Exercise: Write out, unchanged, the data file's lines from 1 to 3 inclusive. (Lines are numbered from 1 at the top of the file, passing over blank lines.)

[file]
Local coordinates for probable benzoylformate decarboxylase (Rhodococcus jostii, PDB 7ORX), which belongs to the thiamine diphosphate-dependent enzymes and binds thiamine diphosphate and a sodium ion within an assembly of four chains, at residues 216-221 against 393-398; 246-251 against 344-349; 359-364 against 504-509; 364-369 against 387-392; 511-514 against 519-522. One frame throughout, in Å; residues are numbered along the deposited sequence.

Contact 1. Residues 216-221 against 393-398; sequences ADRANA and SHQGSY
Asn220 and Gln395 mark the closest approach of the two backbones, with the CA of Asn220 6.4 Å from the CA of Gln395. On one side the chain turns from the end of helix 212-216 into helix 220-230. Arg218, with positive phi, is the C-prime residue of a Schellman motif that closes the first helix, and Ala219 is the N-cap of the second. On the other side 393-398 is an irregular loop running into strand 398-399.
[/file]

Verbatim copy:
Local coordinates for probable benzoylformate decarboxylase (Rhodococcus jostii, PDB 7ORX), which belongs to the thiamine diphosphate-dependent enzymes and binds thiamine diphosphate and a sodium ion within an assembly of four chains, at residues 216-221 against 393-398; 246-251 against 344-349; 359-364 against 504-509; 364-369 against 387-392; 511-514 against 519-522. One frame throughout, in Å; residues are numbered along the deposited sequence.

Contact 1. Residues 216-221 against 393-398; sequences ADRANA and SHQGSY
Asn220 and Gln395 mark the closest approach of the two backbones, with the CA of Asn220 6.4 Å from the CA of Gln395. On one side the chain turns from the end of helix 212-216 into helix 220-230. Arg218, with positive phi, is the C-prime residue of a Schellman motif that closes the first helix, and Ala219 is the N-cap of the second. On the other side 393-398 is an irregular loop running into strand 398-399.